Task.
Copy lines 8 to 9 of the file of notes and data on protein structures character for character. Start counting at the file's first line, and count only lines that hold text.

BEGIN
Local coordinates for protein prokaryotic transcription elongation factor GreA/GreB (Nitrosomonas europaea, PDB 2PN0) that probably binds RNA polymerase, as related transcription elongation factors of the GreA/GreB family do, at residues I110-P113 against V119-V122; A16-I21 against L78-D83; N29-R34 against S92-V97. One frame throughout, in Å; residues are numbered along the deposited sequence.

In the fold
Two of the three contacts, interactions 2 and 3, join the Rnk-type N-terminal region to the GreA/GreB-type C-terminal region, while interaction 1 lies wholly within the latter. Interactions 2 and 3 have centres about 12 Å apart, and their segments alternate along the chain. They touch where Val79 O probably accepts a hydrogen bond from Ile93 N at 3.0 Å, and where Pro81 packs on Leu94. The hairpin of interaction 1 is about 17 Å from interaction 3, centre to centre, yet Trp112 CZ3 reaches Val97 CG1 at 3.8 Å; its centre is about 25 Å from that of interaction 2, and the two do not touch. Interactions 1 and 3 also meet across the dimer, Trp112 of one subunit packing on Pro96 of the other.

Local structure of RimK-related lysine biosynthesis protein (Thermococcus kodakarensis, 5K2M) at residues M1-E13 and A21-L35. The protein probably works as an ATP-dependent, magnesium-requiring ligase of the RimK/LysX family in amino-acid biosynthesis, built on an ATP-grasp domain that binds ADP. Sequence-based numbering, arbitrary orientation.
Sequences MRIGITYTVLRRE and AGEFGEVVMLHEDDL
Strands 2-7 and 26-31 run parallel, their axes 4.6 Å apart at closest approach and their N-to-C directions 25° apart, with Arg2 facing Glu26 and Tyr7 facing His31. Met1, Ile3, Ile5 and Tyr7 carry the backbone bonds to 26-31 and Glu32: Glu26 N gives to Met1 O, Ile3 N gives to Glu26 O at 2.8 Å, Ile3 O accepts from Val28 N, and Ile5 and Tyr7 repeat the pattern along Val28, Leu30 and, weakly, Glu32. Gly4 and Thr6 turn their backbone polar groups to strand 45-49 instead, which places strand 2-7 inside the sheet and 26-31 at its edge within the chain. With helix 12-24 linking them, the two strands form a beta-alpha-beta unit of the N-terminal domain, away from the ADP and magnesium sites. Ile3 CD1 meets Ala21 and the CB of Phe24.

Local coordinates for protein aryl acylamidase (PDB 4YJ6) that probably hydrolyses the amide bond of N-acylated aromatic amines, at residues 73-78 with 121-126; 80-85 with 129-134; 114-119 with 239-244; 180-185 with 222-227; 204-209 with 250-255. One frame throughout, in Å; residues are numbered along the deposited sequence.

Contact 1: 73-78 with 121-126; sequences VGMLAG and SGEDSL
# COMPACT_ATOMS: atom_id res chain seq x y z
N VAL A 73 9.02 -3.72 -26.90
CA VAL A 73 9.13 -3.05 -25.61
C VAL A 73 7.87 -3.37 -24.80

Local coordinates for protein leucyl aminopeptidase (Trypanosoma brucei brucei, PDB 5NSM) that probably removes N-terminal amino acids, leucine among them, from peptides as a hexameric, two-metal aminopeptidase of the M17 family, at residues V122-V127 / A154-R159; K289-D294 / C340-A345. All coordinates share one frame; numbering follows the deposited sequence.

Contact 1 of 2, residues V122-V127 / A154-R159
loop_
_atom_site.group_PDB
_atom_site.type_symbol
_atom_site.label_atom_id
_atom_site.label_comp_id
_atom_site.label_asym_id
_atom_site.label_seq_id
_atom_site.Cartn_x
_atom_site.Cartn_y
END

Contact 1: 73-78 with 121-126; sequences VGMLAG and SGEDSL
# COMPACT_ATOMS: atom_id res chain seq x y z